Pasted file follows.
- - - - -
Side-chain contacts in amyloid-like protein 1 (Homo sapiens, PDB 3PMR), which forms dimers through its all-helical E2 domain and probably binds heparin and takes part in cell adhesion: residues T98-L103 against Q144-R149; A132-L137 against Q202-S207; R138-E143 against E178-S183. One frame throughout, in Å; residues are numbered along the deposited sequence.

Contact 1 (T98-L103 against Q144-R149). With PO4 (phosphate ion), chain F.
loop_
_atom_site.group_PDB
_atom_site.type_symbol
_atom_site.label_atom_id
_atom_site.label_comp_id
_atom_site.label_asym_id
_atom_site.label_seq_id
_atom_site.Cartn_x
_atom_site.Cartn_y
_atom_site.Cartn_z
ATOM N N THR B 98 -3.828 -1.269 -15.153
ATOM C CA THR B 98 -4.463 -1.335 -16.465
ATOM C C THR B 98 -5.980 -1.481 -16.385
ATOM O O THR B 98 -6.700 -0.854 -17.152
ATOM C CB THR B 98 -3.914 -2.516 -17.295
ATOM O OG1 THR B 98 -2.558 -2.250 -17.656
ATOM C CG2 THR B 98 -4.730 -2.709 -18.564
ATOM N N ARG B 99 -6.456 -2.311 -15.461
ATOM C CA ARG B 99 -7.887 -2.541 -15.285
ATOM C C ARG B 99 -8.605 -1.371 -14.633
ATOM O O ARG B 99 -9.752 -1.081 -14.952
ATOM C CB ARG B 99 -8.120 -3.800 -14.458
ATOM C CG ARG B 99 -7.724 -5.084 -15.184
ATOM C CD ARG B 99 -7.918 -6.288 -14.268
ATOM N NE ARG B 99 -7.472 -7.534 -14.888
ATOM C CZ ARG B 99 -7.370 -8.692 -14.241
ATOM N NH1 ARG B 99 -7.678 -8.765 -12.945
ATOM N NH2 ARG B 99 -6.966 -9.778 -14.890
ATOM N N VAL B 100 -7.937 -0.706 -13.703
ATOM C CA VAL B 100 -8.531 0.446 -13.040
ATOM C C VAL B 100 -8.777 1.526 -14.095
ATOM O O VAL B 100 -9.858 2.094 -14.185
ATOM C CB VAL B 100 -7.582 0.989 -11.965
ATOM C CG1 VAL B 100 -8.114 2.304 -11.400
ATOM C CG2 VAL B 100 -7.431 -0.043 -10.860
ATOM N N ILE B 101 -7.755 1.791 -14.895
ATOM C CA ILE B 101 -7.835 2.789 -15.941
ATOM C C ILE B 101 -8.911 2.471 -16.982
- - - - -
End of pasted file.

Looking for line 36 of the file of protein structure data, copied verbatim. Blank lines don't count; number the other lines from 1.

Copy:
ATOM C CG1 VAL B 100 -8.114 2.304 -11.400